Furniture business hit by political unrest
Traders worried about the festive Season as products are stuck at different customs
KATHMANDU: Be it domestic manufacturers or importers of furniture, both are facing a tough time due to the unrest in Tarai. Manufacturers are hassled by the lack of raw material, which largely comes from the Tarai, while importers don’t have options other than importing furniture through the border (Tarai). Moreover, furniture traders are also worried about whether they will get to import products for the festive season, which is the prime time for business. According to traders, the sale of furniture will dip significantly if they do not get products on time.
Citing that the furniture market witnessed 15 per cent growth last year, President of Nepal Furniture and Furnishing Association (NFFA), Kabindra Joshi said, “We doubt we can retain the same growth this year due to the ongoing strike in Tarai.” Informing that around 50
containers with furniture are stuck at various custom offices in Tarai due to bandh, he said, “We were compelled to postpone our annual Furnex Expo 2015 that slated for October 1.” Stating that the furniture business was not affected by the earthquake, he said, “If the Tarai bandhs continue, it is for sure the industry will be hit hard. However, we are hopeful that the situation will be back to normal soon.”
Citing that the furniture industry is becoming dependent on imports, Joshi said, “Due to lack of skilled manpower, electricity and other raw material, domestic productions are gradually declining and traders are now attracted towards importing readymade products.” According to him, China, Thailand, Malaysia and America are prime countries from where furniture is imported.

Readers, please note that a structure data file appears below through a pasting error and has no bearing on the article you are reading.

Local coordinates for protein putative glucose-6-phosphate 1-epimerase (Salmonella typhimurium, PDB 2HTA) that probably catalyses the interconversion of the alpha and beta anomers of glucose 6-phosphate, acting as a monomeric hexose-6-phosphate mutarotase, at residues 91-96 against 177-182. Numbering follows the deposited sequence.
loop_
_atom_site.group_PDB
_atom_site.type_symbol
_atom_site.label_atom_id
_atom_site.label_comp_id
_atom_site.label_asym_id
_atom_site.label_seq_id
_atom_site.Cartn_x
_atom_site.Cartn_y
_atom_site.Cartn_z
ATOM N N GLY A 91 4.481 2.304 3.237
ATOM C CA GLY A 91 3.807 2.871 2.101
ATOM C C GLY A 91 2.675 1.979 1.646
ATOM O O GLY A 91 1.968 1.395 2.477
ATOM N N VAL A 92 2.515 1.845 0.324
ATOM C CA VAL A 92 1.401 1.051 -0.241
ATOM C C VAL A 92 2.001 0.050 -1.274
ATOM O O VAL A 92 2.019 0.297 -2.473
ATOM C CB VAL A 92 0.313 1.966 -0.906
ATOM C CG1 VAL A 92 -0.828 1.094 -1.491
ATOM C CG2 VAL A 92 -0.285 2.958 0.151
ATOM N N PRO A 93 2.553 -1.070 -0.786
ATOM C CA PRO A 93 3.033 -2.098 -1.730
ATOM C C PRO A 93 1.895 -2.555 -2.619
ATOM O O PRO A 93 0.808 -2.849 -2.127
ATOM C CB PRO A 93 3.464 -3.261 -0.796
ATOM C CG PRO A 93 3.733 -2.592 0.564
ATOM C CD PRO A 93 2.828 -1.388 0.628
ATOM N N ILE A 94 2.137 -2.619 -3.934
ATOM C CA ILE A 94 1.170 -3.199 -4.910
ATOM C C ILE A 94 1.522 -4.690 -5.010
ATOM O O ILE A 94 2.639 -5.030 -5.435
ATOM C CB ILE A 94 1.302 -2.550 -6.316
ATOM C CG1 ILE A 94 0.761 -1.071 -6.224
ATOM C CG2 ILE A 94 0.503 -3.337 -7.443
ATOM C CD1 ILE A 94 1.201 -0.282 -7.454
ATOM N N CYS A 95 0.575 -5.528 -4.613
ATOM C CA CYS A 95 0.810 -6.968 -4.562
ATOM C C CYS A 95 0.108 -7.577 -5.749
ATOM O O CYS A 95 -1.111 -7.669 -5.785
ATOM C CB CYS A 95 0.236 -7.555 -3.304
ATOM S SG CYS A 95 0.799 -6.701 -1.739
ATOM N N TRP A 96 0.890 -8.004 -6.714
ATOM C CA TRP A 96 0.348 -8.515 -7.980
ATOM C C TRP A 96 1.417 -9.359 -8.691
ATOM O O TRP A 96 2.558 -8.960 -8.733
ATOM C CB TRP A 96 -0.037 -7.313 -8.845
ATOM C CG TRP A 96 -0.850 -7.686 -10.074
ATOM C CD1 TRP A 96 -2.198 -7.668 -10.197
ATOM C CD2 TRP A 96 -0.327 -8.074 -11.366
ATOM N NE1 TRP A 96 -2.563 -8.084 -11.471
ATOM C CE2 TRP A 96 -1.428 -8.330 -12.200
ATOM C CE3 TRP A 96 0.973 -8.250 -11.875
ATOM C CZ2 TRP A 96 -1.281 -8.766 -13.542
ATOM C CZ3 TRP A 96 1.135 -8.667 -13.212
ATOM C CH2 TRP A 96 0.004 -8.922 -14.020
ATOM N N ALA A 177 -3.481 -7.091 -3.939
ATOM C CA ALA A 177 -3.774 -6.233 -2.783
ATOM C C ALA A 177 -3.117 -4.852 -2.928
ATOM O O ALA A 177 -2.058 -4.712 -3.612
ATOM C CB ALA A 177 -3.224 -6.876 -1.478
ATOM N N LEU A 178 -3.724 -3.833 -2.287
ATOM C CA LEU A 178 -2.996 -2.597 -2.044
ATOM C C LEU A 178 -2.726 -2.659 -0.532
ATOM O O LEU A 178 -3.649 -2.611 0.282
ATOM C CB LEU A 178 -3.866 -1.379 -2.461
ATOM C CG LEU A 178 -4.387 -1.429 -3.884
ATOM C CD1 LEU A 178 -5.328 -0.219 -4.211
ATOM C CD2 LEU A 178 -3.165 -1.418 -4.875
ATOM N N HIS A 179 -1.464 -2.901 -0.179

The Nepali furniture market is separated into three segments — domestic, Chinese and branded products. Affordable pricing, aesthetic look and fine design are reasons why customers are gradually opting for imported furniture. However, the charm of domestic products is still alive owing to its durability, quality and design. According to him, 60 per cent of the furniture market is dominated by imported furniture whereas domestic furniture enjoys 40 per cent market share.
Marketing Director of Bira Furniture at Patan Industrial Area, Sarju Shrestha said, “We have not been able to import raw materials due to the bandh whereas the business was already affected by the earthquake.” Informing that the demand for furniture dipped during the earthquake, he said, “We are optimistic about the upcoming festive season only if the Tarai unrest is resolved.”
According to him, local, branded and Chinese furniture have their own separate markets with their individual merits and demerits. “There will be price hike in furniture products by 10 to 15 per cent for domestic products owing to labour crisis and lack of raw material available due to the present situation,” he added.
“The demand for branded furniture was down for the last two months because of the earthquake,” said Nikhil Tuladhar, Marketing Manager at Index Furniture, adding that the business is hit hard due to the bandhs as products are stuck at Birgunj Customs. Tuladhar further said, “Customers are aware about branded products in furniture and value them for quality and design.”